The Fortune 500 emerged a bit battered from events of the past year. The poor performance of energy companies, in particular, took its toll, as did the flight from public markets by companies like Safeway (SWY) and PetSmart (PETM)—and the flight from the country by the likes of Chubb (CB), Allergan (AGN), and TRW (TRW).
But the list remains the benchmark of business success, with total revenues equaling two-thirds of U.S. GDP. As ever, the Fortune 500 represent the bulk and the breadth of American, and global, business.
Once again this year, we have surveyed the CEOs of the 500 and present their responses throughout this issue. They still cite the rapid pace of technological change as the top challenge facing their companies. But concern about increased regulation has risen to a strong second place, and cybersecurity now ranks a solid third.
And what about the presidential race? While CEOs are normally a Republican-leaning species, this year 58% say Hillary Clinton would be the better candidate for their companies, while only 42% chose Donald Trump.
Some other takeaways:
They are all technology companies now …
Okay, maybe not all, but 72% of the Fortune 500 CEOs who answered our survey agree with the statement, “These days, I consider my company to be a technology company.”
… and change is hitting faster than ever.
A full 97% say their companies will change more in the next five years than in the past five years; 62% “strongly” agree.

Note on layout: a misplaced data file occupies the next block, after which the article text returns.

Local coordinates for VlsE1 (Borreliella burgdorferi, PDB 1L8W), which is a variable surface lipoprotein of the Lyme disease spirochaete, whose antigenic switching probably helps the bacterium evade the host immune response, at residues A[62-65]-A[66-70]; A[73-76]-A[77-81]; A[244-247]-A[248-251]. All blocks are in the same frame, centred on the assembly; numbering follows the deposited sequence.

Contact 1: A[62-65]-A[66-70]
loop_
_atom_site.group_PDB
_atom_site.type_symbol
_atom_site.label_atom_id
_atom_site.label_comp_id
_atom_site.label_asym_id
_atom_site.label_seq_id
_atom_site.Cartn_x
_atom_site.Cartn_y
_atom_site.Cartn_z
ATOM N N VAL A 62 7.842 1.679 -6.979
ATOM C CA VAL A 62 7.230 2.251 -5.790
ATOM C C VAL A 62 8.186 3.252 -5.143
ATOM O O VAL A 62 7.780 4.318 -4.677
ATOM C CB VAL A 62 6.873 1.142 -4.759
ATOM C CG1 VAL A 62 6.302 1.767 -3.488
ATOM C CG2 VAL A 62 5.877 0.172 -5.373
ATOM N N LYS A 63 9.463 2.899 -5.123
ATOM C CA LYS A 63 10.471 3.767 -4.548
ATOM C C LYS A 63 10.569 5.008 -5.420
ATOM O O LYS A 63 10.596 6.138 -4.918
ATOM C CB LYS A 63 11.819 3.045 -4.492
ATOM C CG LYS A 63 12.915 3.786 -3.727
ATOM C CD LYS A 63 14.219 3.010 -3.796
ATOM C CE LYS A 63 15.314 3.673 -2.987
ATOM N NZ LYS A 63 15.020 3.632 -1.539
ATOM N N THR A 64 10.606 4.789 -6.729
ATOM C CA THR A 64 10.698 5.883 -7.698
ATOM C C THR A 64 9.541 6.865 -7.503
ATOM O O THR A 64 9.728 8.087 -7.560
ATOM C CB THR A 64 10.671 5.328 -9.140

Profits and revenue were down in 2015 …
They had $12 trillion in aggregate revenue (down 4.2% from the previous year) and $840 billion in profits—down 11.1%.
… yet employment increased.
The Fortune 500 employ 27.9 million people worldwide, up 4% from last year.
That, of course, means productivity declined.
At $430,000, revenues per employee were the lowest they have been since 2011.
They are sanguine about the next 12 months …
Nearly half (49%) of responding CEOs think the outlook for the global economy in the next 12 months is “about the same” as the past 12, while 31% think things will be better, and 20% say it will be worse.
… and they expect to do some hiring.
Some 70% said they will employ more people two years from now; only 14% said fewer.
Racial and ethnic diversity among this elite group is increasing (slightly) …
There are five African-American CEOs in the 500, up from four last year, and 73 foreign-born CEOs, up from 71.
… but gender diversity is not.
Only 21 CEOs on the list are female, down from 24 last year. Xerox (XRX) CEO Ursula Burns’ recent announcement that she’s giving up the title will be a hit to both racial and gender diversity.
They like Winston Churchill.
When asked to name the leader of all time they most admire, Churchill won top honors. Ronald Reagan and Abraham Lincoln tied for second place. Genghis Khan got one mention.
Check out our coverage of the Fortune 500 here. Enjoy!
A version of this article appears in the June 15, 2016 issue of Fortune with the headline “Lessons from the Fortune 500.”